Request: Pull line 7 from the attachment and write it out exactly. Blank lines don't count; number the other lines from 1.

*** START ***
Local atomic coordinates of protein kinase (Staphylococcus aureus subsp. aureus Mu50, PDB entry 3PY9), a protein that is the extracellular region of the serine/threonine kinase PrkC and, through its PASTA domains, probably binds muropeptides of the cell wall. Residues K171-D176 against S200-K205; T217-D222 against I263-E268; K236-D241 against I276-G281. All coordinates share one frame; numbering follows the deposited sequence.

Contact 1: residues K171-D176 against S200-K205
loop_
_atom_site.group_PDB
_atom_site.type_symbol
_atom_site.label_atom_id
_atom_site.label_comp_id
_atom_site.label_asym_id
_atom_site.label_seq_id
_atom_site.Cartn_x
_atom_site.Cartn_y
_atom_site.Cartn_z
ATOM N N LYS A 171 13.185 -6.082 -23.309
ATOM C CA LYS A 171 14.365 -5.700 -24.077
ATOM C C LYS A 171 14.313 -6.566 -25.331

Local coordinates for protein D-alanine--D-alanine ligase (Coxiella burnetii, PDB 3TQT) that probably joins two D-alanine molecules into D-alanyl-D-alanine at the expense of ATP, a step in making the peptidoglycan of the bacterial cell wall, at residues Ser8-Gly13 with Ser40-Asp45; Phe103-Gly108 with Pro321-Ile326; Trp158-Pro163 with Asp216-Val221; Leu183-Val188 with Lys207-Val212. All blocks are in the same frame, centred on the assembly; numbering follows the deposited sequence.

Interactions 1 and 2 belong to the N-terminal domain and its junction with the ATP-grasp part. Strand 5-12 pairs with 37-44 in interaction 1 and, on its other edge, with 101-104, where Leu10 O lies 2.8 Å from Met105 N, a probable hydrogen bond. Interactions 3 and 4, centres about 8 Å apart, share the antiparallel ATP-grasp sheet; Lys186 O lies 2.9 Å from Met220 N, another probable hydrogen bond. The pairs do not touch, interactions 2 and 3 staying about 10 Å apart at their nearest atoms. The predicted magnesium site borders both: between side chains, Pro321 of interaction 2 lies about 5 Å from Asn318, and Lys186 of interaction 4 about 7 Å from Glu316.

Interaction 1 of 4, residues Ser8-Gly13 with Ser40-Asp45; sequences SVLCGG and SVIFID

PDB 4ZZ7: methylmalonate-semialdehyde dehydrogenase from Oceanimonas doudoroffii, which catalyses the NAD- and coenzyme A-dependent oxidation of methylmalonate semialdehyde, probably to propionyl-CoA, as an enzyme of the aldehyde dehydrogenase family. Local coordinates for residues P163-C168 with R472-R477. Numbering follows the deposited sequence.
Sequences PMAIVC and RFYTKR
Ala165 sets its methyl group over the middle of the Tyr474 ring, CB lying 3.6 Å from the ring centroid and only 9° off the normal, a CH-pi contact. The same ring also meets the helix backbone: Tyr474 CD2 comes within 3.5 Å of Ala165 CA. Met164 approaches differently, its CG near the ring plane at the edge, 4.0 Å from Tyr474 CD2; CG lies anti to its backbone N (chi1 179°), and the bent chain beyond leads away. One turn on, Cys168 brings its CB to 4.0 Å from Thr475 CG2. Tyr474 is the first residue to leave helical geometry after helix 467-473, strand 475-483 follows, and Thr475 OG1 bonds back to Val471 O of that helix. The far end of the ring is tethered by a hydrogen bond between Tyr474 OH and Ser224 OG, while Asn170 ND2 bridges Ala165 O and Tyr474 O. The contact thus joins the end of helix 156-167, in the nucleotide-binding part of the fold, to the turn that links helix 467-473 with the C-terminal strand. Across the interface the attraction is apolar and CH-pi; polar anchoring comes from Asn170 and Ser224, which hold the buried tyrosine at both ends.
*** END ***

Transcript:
_atom_site.label_comp_id